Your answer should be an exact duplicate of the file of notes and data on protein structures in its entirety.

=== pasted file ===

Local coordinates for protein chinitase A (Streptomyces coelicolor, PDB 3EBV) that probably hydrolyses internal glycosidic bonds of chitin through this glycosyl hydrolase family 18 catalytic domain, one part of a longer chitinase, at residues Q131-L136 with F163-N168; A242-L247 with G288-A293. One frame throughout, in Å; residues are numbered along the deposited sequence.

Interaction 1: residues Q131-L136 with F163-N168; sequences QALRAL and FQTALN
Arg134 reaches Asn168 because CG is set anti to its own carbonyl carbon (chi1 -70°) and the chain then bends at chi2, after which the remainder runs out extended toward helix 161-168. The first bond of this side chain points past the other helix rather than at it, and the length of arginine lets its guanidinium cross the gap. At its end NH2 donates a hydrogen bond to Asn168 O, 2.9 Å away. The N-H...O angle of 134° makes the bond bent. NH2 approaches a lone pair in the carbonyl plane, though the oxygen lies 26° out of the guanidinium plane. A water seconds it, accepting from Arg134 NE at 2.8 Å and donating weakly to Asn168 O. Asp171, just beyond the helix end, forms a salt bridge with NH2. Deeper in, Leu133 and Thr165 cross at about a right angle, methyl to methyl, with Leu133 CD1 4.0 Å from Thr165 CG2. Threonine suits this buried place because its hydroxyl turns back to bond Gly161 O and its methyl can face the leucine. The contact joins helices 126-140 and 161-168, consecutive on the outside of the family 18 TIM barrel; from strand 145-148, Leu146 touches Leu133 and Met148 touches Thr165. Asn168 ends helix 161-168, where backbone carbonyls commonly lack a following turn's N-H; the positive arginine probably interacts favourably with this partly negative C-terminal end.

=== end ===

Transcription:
Local coordinates for protein chinitase A (Streptomyces coelicolor, PDB 3EBV) that probably hydrolyses internal glycosidic bonds of chitin through this glycosyl hydrolase family 18 catalytic domain, one part of a longer chitinase, at residues Q131-L136 with F163-N168; A242-L247 with G288-A293. One frame throughout, in Å; residues are numbered along the deposited sequence.

Interaction 1: residues Q131-L136 with F163-N168; sequences QALRAL and FQTALN
Arg134 reaches Asn168 because CG is set anti to its own carbonyl carbon (chi1 -70°) and the chain then bends at chi2, after which the remainder runs out extended toward helix 161-168. The first bond of this side chain points past the other helix rather than at it, and the length of arginine lets its guanidinium cross the gap. At its end NH2 donates a hydrogen bond to Asn168 O, 2.9 Å away. The N-H...O angle of 134° makes the bond bent. NH2 approaches a lone pair in the carbonyl plane, though the oxygen lies 26° out of the guanidinium plane. A water seconds it, accepting from Arg134 NE at 2.8 Å and donating weakly to Asn168 O. Asp171, just beyond the helix end, forms a salt bridge with NH2. Deeper in, Leu133 and Thr165 cross at about a right angle, methyl to methyl, with Leu133 CD1 4.0 Å from Thr165 CG2. Threonine suits this buried place because its hydroxyl turns back to bond Gly161 O and its methyl can face the leucine. The contact joins helices 126-140 and 161-168, consecutive on the outside of the family 18 TIM barrel; from strand 145-148, Leu146 touches Leu133 and Met148 touches Thr165. Asn168 ends helix 161-168, where backbone carbonyls commonly lack a following turn's N-H; the positive arginine probably interacts favourably with this partly negative C-terminal end.